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Austin Police Ask Robbery Victims to Call 311 Amid Staffing Shortage, Crime Crisis

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Austin Police in Texas asked residents to call 311 if they get robbed near an ATM over the weekend as the department struggles amid an increase in urban crime and staffing shortages.

The Austin Police Department posted a graphic in a post on X, formerly Twitter, to urge residents to call 311 or make an online report if they’re robbed; 311 is a number usually reserved for non-emergency requests, as opposed to 911.

“Even if you are cautious & follow all the safety advice, you may still become the unfortunate victim of a robbery,” the Austin Police Department wrote on X. “Do you know what your next steps should be?

“Make a police report & provide as much information as possible so we can recover your property quickly and safely,” the post added. The graphic included advice to mention the bank in the 311 report and include the date and time of the cash withdrawal.

Austin Police sent Fox News Digital a statement clarifying the post and affirmed that anyone who is assaulted or threatened during a robbery should call 911.

“The post was intended for victims of a jugging in general and not specific to robberies. Jugging is a form of theft that includes both robbery and burglary,” Austin Police explained in a statement. “It occurs when a suspect follows a victim from a bank to their next location before committing the crime.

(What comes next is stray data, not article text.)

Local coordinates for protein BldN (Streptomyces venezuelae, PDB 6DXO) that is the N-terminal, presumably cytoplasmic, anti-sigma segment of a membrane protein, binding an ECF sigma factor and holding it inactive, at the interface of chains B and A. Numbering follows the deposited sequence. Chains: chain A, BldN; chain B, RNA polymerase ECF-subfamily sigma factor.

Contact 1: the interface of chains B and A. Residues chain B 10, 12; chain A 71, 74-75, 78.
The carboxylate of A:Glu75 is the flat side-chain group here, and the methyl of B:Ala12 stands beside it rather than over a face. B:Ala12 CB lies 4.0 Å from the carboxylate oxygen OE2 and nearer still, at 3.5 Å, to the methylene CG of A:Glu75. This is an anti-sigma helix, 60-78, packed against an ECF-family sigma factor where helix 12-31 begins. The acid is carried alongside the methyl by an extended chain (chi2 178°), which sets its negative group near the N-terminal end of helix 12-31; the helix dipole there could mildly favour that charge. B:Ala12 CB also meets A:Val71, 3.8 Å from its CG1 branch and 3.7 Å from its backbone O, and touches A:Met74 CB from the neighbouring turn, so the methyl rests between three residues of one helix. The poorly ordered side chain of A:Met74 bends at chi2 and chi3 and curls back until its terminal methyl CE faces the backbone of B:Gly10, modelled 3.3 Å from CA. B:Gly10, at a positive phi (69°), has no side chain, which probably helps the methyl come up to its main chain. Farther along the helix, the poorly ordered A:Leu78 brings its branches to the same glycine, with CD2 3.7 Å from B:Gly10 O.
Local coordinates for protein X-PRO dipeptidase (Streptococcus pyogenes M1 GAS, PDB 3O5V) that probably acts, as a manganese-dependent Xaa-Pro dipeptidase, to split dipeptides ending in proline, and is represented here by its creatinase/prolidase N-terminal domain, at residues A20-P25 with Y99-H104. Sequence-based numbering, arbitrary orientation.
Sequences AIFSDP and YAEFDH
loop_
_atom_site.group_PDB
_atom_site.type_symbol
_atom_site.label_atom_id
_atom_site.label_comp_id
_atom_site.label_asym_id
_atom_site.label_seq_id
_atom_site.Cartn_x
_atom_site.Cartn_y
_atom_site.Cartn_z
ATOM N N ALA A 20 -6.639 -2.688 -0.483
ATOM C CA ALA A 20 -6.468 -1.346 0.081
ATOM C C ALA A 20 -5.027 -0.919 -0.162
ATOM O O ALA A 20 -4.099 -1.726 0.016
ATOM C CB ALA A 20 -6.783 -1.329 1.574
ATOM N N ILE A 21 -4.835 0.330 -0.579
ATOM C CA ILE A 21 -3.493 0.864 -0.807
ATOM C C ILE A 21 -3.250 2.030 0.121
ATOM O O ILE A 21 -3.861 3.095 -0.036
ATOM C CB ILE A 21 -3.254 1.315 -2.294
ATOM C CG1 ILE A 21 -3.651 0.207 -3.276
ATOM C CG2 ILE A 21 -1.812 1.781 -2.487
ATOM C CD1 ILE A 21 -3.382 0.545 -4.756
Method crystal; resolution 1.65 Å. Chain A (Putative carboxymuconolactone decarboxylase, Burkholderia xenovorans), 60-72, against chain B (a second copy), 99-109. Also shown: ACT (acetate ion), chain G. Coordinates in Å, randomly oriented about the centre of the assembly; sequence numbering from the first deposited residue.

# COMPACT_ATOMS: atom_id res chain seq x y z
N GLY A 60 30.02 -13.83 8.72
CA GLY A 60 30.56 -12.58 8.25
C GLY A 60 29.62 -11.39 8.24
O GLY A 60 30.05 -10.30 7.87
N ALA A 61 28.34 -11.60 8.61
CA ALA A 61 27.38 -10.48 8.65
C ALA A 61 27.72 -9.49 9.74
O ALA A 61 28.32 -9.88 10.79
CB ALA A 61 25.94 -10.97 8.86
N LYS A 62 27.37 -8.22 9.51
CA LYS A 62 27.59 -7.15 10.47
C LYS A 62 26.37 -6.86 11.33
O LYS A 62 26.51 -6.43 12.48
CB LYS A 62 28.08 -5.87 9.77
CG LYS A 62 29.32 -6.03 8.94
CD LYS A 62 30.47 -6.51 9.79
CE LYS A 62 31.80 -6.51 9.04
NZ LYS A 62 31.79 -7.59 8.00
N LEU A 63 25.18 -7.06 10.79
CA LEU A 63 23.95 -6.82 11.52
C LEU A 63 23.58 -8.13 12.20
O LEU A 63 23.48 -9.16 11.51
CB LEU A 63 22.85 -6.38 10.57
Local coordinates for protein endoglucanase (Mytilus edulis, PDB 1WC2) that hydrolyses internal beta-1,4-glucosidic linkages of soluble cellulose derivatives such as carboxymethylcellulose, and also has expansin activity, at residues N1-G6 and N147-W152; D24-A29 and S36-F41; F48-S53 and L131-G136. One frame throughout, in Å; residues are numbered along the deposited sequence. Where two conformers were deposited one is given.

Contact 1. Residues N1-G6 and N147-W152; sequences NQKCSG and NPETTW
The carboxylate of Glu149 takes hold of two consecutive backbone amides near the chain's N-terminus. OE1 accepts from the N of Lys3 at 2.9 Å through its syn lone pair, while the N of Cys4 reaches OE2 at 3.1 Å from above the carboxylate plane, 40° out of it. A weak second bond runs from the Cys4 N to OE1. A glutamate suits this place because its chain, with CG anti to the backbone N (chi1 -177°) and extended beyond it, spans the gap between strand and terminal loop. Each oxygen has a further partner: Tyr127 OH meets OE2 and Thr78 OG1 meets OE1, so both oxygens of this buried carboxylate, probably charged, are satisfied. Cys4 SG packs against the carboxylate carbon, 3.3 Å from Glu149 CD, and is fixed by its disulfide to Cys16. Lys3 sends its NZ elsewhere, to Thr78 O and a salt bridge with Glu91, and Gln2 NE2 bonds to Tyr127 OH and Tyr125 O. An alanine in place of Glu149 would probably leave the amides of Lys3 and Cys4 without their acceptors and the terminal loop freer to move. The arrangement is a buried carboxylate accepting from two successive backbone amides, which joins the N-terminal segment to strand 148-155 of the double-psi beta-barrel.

“If your money was stolen from your car and the crime is no longer in progress, you can call 311 or make an online report.”

The post comes as the Texas capital grapples with a rise in crime. Compared to 2020, Austin has had a 77% increase in auto thefts, an 18% increase in aggravated assaults and a 30% increase in murders.

Austin Police Association President Thomas Villarreal told “Fox & Friends” in August the department is sorely lacking the resources it needs to tackle crime.

“We’re a growing city, a city that should be up around 2,000 officers and growing right now,” Villarreal said. “I’ve got about 1,475 officers in our police department and, you know, we’re moving in the wrong direction. There’s less and less and less resources to go out and do the job.

“I’ve got detectives who are pulled away from their caseload to just help answer 911 calls because we just don’t have the resources to adequately police the city.”

Source : Fox News

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